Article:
Venona Program: The U.S. Counterintelligence Efforts during the Cold War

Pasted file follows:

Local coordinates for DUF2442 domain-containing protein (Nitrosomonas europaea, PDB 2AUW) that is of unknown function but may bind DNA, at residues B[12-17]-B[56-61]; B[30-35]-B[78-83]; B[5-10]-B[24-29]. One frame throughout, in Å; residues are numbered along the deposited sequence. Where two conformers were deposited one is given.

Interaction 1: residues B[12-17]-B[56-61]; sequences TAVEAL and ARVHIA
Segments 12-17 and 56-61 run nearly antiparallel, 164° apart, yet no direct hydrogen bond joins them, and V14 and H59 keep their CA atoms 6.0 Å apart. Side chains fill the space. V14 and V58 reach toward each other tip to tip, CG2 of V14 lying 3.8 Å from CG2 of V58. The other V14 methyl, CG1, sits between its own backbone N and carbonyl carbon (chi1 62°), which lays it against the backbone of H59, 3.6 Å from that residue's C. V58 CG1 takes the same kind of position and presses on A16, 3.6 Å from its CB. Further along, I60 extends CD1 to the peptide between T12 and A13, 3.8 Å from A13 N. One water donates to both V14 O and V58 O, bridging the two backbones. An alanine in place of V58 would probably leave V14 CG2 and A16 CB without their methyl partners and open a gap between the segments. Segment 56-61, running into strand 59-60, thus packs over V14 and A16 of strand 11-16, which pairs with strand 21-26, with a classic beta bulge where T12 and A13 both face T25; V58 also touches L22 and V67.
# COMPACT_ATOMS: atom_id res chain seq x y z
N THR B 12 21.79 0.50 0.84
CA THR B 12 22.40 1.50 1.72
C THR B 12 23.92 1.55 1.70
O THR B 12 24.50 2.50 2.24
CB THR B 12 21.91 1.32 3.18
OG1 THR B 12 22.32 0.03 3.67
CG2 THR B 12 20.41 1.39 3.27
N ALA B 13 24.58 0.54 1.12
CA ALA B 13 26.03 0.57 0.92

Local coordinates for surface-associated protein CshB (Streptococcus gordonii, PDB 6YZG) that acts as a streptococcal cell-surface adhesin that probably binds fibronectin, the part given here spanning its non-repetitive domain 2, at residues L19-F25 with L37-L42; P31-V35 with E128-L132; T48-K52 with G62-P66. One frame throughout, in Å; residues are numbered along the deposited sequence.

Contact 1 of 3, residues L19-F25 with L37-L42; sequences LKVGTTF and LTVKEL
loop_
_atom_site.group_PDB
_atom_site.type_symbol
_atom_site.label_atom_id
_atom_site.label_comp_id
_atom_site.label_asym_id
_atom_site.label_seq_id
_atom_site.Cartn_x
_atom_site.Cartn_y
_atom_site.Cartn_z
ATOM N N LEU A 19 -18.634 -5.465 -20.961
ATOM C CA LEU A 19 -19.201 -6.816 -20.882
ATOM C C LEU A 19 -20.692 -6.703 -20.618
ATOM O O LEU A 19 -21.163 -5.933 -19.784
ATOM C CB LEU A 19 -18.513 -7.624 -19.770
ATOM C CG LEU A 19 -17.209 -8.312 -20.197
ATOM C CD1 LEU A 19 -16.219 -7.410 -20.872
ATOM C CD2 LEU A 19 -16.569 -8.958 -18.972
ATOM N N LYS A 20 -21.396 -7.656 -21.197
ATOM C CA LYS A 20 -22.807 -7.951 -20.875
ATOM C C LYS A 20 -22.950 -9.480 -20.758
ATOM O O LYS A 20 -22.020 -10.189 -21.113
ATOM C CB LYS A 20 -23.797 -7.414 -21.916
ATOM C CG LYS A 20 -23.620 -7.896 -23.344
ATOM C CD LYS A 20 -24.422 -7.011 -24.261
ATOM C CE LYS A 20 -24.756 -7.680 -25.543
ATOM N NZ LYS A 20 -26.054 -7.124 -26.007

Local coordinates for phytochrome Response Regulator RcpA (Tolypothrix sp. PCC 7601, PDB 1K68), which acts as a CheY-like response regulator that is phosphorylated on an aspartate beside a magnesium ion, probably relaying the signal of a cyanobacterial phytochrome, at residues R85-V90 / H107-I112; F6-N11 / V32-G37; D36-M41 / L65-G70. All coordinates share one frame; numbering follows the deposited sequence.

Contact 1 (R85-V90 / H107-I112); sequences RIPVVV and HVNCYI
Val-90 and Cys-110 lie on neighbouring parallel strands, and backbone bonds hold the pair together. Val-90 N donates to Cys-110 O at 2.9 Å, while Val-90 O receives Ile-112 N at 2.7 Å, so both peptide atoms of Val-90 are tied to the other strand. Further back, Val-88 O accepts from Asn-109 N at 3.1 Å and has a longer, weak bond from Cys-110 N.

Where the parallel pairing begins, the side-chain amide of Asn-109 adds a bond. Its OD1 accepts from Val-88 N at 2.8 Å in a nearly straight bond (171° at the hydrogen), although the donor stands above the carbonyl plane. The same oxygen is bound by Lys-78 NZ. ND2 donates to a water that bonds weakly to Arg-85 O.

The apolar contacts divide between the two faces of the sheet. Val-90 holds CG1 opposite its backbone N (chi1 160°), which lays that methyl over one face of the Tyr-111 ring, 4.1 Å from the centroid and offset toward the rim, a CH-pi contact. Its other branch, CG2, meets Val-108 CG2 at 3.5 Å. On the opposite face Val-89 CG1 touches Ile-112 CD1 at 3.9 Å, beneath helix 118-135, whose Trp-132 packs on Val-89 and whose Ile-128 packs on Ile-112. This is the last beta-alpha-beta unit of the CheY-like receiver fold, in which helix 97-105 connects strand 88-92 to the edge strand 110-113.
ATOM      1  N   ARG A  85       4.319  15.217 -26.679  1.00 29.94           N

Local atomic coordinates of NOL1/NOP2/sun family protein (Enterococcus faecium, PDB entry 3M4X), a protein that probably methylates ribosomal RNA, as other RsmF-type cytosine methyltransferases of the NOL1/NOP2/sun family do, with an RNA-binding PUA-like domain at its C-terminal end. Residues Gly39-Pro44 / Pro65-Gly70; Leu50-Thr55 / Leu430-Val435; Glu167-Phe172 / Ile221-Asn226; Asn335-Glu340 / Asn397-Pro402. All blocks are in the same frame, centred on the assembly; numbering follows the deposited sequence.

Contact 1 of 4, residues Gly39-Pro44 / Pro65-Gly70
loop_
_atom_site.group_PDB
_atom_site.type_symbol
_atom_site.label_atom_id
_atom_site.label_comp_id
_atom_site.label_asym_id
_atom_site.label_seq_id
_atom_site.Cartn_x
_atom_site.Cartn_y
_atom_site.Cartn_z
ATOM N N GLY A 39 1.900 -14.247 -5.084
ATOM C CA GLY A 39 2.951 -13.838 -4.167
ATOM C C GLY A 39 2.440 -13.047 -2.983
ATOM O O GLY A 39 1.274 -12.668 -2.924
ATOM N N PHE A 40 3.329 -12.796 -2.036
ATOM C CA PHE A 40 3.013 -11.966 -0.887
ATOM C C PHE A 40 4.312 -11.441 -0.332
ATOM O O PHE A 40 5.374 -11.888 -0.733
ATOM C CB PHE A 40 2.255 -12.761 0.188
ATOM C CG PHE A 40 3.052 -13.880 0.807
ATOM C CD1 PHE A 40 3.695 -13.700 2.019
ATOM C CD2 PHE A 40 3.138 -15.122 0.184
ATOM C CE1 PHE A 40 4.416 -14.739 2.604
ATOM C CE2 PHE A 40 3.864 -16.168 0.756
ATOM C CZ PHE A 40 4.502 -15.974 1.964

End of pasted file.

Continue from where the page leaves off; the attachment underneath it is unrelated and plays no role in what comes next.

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With the rumor of a non-aggression pact between Nazi Germany and the Soviet Union circling the globe, the United States created a strict intelligence campaign known as the Venona Program to monitor Soviet diplomatic actions. Decryption of what was thought to be Soviet diplomatic messages revealed an extensive Soviet espionage network that was functioning within the United States. These cables linked this espionage to the Soviet “secret police” the Komityet Gosudarstvennoy Bezopasnosti (KGB). This caused a transformation of the Venona Program into a counter-intelligence network aimed at warding off this highly effective Soviet espionage attack. Unfortunately, the success of the Venona Program was undermined by the United States lack of internal security, as Soviet agents rose into the high ranks of both the United States government and global military research divisions unchecked. With origins dating back to the creation of the Army Signal Intelligence Service (SIS), the effectiveness of the United States intelligence program has been relatively successful in its duties. The establishment of the SIS in 1929 set the stage for cryptanalysis that would ultimately lead to allied victory during World War II, as the Pacific theatre was opened up by the “cracking” of Japanese “Purple” code. However, the true success of the United States intelligence program is only seen through close scrutiny of its counter-intelligence program. As the events of World War II became increasingly volatile, a fear was growing in the United States State as well as War Department that an alliance between Nazi Germany and the Soviets would allow the Axis (Germany, Italy, and Japan) to focus its attacks solely on the U.S.. This paranoia spurred the creation of a United States counter-intelligence program that would ultimately transform this paranoia within the government into widespread panic. The counter-intelligence program was started in 1943 by Colonel Carter Clark of Army Intelligence (G2), with its authority placed under the control of the SIS. It was formed to provide intelligence on Soviet military and diplomatic actions. Its highly trained team of linguists, code specialists, and school teachers were charged with decrypting Soviet encrypted cables. However, the task was one that was virtually impossible. Soviet encryption was an ingenious process that involved use of a one-time pad known as a Petsamo Codebook. Its two step cipher required the cipher clerk to transfer his message into a set of four digit numbers assigned to specific letter groups. The groups were then combined into five letter groups by taking one number from the group following it. Using a one-time pad an additional number was added that could later be taken out by the receiver of the message who also used an identical one-time pad. The clerk then placed the numbers from the codebook beneath the numbers of the text and found their sum. In the final step, the clerk converted the five number groups into five letter groups by substituting Latin letters. When done correctly this process is unbreakable. However, with the lack of computers to generate a series of numbers on the one-time pads in coupling with the high demand for the pads caused by a Nazi invasion of the Soviet Union (USSR), pages were often duplicated. After eight months of work Lieutenant Richard Hallock, a peacetime archeologist, discovered these lapses in the Soviet cryptographic system. The reuse of these one-time pads began the slow and tedious process of decrypting soviet cables. This discovery opened what would later be called “the Pandora’s Box of Troubles.” The program continued, and as hundreds of Soviet messages were painstakingly decrypted, a vital discovery was made. The messages that had been thought to be Soviet diplomatic cables were not diplomatic at all. The cables were found to be messages between KGB residences in the United States addressed to the Communist Directorate in Moscow....
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